As our eyes skim the verses during Bible reading, our brains can drop into autopilot, and the God-breathed words–the most powerful words ever to be said and printed–become nothing more than black shapes on a sheer white page. They go in before one blink and out after the next, and we have a vague sense that something about grace is being said, but we don’t really what it is, just that it’s something to grace and glory to God the Father of our Lord Jesus Christ and other such Bible jazz.

When conducting intense study, the Bible can quickly become a textbook, and turning the Bible into a textbook is dangerous because it’s not a textbook. The Bible is the special self-revelation of God, a Being we don’t and never will understand. Yet, when studying the Bible, it is so easy for it to become an intellectual pursuit, engaging every cylinder of our minds while leaving our hearts and souls unaffected by the knowledge.

Pride is another danger, and when I say danger, I say it with flashing warning signs and blaring sirens because pride is a fire no one can get close to and not be burned. Pride in efforts or “results” from Bible reading, study, etc. is so appallingly natural; it’s the road our old nature wants to race down headlong given any opportunity. (And before you say you don’t have pride, you need to think again.)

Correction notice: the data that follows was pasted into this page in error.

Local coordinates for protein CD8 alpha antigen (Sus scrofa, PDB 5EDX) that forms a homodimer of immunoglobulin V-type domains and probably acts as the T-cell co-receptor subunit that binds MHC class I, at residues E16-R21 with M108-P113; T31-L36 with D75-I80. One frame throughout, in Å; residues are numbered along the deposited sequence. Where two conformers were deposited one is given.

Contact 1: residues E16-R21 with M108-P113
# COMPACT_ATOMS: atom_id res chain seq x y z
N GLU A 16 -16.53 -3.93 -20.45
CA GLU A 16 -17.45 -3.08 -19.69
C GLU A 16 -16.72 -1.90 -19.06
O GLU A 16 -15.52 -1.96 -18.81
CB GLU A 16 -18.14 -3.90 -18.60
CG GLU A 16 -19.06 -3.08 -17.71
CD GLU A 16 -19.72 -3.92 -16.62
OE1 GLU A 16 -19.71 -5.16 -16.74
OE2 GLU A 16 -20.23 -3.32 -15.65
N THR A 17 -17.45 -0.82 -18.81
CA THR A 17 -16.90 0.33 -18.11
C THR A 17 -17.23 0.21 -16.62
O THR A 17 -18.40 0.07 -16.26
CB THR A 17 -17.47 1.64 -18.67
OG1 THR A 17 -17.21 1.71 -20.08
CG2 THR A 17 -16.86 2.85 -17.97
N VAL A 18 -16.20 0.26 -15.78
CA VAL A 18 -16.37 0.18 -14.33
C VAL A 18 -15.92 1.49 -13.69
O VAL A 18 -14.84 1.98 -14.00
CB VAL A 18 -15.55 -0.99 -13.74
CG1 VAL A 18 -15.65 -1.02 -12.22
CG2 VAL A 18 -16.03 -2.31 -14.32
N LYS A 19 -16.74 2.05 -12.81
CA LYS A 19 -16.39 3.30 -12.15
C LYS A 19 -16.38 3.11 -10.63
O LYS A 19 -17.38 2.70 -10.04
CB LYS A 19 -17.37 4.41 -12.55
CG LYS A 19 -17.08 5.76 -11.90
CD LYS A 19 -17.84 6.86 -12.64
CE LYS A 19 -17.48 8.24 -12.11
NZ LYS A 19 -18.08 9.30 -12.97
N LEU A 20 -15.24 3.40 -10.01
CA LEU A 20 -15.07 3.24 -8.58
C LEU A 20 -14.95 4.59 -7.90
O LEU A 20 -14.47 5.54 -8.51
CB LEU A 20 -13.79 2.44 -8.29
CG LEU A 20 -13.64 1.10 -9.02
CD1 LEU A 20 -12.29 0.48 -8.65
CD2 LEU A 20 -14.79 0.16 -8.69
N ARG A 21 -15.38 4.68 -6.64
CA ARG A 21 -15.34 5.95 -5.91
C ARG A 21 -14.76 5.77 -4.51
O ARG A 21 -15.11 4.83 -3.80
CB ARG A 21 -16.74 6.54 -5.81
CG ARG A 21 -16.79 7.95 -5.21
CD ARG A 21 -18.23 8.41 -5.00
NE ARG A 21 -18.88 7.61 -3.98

Keep guard against legalism setting in as you seek to establish healthy habits, and always remember that grace super-abounds.

Don’t do one or the other; do all three.

Read your Bible outside of your devotions time. Learn to delight in it, pleasure read it. Regular, extensive Bible reading is not what “good” or “devout” Christians do. Regular extensive Bible reading is what hungry, needy, weak-and-owning-it Christians do.

Study your Bible outside your devotions time. Look into all the things that raise questions, seek and find answers. Puzzle over all the mysteries and come as close as possible to understanding all of them.

That’s all for today, kids.

So we’ve come to the end of my brief survey. What are your personal definitions of these things? Anything to add or object to? What do your devotions look like right now?

With love,

Rosalie <3

P.S. – This post was supposed to go up yesterday, but then I lost the feature image and was too annoyed to figure out a new feature image at 11:05 pm on Sunday, and so here we are on Tuesday.

P.P.S. – I think I might be moving toward a final redesign soon (and, of course, I’m using “final” in the loosest sense of the word)!

P.P.P.S. – there’s probably a typo or two in this post, but I’m kind of beyond caring at the moment (you know when you’re wandering around the house in sweatpants with two day old makeup on your face, a mug of thrice-reheated coffee in your hand, and and bed hair? Yeah, I’m right there. Figuratively.).

Glossary of Terms